The start was anything but easy. The business was struggling — the group had just sold nine of its hospitals to the Fortis Group in 2009 to reduce debt. The business was also highly technical — learning the nitty-gritty of running a hospital and dealing with medical experts demanded a lot of time and enterprise.
In the first three years, Khorakiwala spent more than two weeks every month visiting the various hospitals of the group in tier I and tier II cities such as Rajkot, Nagpur, Nashik and Navi Mumbai, among others. “I soon realised that you need not be right all the time but putting 200 per cent effort does pay off in the end,” she says.
Like most women leaders, Khorakiwala too faces difficulties in managing her professional and personal life. She is the mother of an 18-month-old daughter; she drops her in daycare at 8 am and wraps up work early to pick her by 5 pm. “As a mother (working or not), you always feel guilty about something when it comes to your child. But then, you make your choices and do the best you can to strike the right balance. I wouldn’t want to not work either,” says Zahabiya.
The ability to do that has helped make Wockhardt Hospitals a Rs 250-crore company. Under Khorakiwala’s watch, the company is remoulding itself from providing tertiary healthcare to giving quaternary healthcare (highly specialised and not widely accessed healthcare). Zahabiya plans to capitalise on the opportunity that high healthcare cost in India coupled with low bed count offers and plans to open more specialty hospitals across the country.
Ameera Shah Managing Director, Metropolis Labs
Not long ago, diagnostics was a pooh-poohed part of the healthcare chain. It was not inviting for investors because neither was it deemed scalable not did it carry the commercial appeal of hospitals. Ameera Shah turned these notions on their head with Metropolis Labs. As managing director she has built the diagnostics business from scratch and made it a pan-India business in a decade and half. Unlike many other business scions, Shah wasn’t handed the reins of an already thriving business. Instead, she had the formidable task of converting her father’s dream of building a solitary clinic into a chain of pathlabs. Metropolis now has 130 labs spanning seven countries such as India, Sri Lanka and South Africa and is valued at more than $1 billion.
As a woman, she says she never faced bias or advantage. But she acknowledges there are certain nuances that only a woman can bring in while dealing with people. “There were times when I could understand from the body language of the person sitting across the table what their concerns were and how to address them,” she says. “This helped me cut deals better and forge many partnerships.” Shah now owns 63 per cent in the company along with her father, Dr Sushil Shah.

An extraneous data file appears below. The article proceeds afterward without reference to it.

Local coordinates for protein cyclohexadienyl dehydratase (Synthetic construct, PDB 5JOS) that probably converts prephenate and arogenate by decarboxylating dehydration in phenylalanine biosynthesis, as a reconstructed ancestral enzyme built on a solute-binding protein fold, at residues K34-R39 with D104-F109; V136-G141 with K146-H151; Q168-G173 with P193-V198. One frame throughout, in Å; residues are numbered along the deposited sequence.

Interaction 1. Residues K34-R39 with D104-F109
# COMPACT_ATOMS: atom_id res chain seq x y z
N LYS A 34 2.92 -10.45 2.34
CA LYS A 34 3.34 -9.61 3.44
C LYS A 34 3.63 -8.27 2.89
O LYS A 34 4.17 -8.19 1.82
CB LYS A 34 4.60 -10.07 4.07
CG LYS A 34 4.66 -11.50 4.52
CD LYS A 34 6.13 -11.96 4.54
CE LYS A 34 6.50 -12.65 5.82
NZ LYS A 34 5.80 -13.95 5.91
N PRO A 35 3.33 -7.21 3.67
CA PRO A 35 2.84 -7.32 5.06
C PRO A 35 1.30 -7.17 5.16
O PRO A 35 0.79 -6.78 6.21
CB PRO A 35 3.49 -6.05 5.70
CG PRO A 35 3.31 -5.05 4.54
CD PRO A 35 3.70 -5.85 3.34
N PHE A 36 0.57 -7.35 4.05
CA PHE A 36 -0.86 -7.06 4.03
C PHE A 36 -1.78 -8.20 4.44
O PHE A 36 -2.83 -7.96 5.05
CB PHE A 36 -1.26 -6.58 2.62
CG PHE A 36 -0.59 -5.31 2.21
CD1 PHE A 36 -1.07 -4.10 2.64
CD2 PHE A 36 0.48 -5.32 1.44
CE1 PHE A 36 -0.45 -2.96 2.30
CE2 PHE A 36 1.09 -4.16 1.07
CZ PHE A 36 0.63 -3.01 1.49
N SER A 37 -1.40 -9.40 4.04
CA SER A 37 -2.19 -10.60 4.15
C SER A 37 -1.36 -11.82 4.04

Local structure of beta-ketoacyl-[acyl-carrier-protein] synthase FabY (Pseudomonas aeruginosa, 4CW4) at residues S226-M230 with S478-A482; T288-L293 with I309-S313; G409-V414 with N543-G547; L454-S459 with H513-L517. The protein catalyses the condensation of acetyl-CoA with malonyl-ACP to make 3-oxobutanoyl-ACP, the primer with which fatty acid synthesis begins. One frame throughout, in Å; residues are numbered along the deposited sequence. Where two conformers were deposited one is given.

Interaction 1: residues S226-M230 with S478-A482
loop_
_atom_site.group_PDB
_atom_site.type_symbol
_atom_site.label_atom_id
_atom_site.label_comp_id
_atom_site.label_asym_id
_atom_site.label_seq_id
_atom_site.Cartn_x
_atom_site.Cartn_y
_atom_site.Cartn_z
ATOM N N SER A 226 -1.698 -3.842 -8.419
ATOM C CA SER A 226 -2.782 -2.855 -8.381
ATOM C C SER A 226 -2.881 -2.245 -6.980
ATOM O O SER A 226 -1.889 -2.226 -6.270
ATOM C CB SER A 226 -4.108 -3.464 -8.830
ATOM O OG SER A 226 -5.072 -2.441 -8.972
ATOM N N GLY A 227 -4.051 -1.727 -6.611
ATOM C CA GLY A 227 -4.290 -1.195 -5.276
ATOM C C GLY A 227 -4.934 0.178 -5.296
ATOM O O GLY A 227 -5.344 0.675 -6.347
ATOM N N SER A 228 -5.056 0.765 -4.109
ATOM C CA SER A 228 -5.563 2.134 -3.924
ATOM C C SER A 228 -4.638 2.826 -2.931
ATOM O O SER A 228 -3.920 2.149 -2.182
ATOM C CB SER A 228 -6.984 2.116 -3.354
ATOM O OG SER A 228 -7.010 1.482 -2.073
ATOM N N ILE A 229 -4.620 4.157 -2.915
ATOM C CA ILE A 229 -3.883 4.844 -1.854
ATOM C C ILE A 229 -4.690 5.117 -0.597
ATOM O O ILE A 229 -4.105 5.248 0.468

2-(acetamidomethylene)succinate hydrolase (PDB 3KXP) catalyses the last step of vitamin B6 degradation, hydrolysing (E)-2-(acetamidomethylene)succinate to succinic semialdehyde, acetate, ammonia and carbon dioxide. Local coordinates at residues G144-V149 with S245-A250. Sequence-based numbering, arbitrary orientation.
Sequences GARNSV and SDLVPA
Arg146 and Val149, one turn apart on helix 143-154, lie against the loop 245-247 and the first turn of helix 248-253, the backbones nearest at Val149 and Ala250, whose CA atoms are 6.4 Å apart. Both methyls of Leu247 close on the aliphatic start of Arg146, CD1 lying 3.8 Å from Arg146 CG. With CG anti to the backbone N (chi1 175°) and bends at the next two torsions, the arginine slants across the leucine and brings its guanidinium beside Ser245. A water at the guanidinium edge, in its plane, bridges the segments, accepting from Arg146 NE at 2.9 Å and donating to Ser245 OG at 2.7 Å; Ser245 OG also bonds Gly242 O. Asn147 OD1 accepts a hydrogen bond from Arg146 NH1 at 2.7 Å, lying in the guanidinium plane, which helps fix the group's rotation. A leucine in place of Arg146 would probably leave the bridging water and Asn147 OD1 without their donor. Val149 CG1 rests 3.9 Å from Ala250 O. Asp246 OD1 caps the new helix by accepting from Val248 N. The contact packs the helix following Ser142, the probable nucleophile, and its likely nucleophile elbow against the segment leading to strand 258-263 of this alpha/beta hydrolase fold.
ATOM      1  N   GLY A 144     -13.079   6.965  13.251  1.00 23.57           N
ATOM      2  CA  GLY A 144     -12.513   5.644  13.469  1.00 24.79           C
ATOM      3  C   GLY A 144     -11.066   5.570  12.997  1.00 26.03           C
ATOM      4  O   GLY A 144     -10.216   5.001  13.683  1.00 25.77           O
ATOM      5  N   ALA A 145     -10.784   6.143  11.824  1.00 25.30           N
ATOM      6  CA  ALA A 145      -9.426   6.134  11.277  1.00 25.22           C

Samina Vaziralli Executive Director, Cipla
Samina Vaziralli, granddaughter of founder Dr K A Hamied, is credited with growing the consumers business of the 75-year-old pharma company. Now, Vaziralli has been tasked with taking Cipla to the next generation of growth. Last year, she was inducted into the board to dispel rumours that were swirling of an impending sellout.
As the mother of two, Vaziralli needs no telling of the struggles women undergo to maintain a work-life balance. In the quest to help women manage both their intense personal and professional demands, she brought sweeping changes in the way women are taken care of in her organisation.
Cipla cut work days for women to five a week and allows them to work from home. The maternity leave in Cipla is six months. All these measures were introduced in the very first week that Vaziralli joined Cipla in 2011.
Thanks to these measures, some of the most technical departments at Cipla such as research and development and quality control are headed by women. Women constitute around 50 per cent of Cipla’s board.
In recent years, Cipla has built capability in the consumer healthcare brand, roped in talent, carried out inorganic transactions, made the company more agile, expanded globally, and invested more in R&D.
Vaziralli says she is aware that she has carry on a powerful legacy, but insists that she won’t be held prisoner to it. “There are challenges —to get new thinking, fresh perspectives and challenge paradigms that may have served well so far; to create value and build a longterm sustainable business,” she says.